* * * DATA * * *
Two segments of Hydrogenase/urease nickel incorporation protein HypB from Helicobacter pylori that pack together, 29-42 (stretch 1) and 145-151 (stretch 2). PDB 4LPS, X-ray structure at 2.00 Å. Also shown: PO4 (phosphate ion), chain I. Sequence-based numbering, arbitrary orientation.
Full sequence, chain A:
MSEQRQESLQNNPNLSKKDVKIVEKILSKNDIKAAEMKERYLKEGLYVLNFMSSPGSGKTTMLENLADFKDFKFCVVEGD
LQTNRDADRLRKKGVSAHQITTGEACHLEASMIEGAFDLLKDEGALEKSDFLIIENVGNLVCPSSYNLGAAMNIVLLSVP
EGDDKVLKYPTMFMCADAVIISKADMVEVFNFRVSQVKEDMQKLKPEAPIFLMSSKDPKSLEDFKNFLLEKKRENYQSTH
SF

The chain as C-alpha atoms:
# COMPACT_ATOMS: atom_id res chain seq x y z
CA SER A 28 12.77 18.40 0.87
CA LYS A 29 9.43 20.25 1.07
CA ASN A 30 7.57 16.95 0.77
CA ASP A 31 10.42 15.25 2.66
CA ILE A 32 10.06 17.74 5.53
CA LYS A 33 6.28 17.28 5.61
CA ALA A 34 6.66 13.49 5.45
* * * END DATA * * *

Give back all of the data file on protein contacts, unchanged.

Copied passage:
Two segments of Hydrogenase/urease nickel incorporation protein HypB from Helicobacter pylori that pack together, 29-42 (stretch 1) and 145-151 (stretch 2). PDB 4LPS, X-ray structure at 2.00 Å. Also shown: PO4 (phosphate ion), chain I. Sequence-based numbering, arbitrary orientation.
Full sequence, chain A:
MSEQRQESLQNNPNLSKKDVKIVEKILSKNDIKAAEMKERYLKEGLYVLNFMSSPGSGKTTMLENLADFKDFKFCVVEGD
LQTNRDADRLRKKGVSAHQITTGEACHLEASMIEGAFDLLKDEGALEKSDFLIIENVGNLVCPSSYNLGAAMNIVLLSVP
EGDDKVLKYPTMFMCADAVIISKADMVEVFNFRVSQVKEDMQKLKPEAPIFLMSSKDPKSLEDFKNFLLEKKRENYQSTH
SF

The chain as C-alpha atoms:
# COMPACT_ATOMS: atom_id res chain seq x y z
CA SER A 28 12.77 18.40 0.87
CA LYS A 29 9.43 20.25 1.07
CA ASN A 30 7.57 16.95 0.77
CA ASP A 31 10.42 15.25 2.66
CA ILE A 32 10.06 17.74 5.53
CA LYS A 33 6.28 17.28 5.61
CA ALA A 34 6.66 13.49 5.45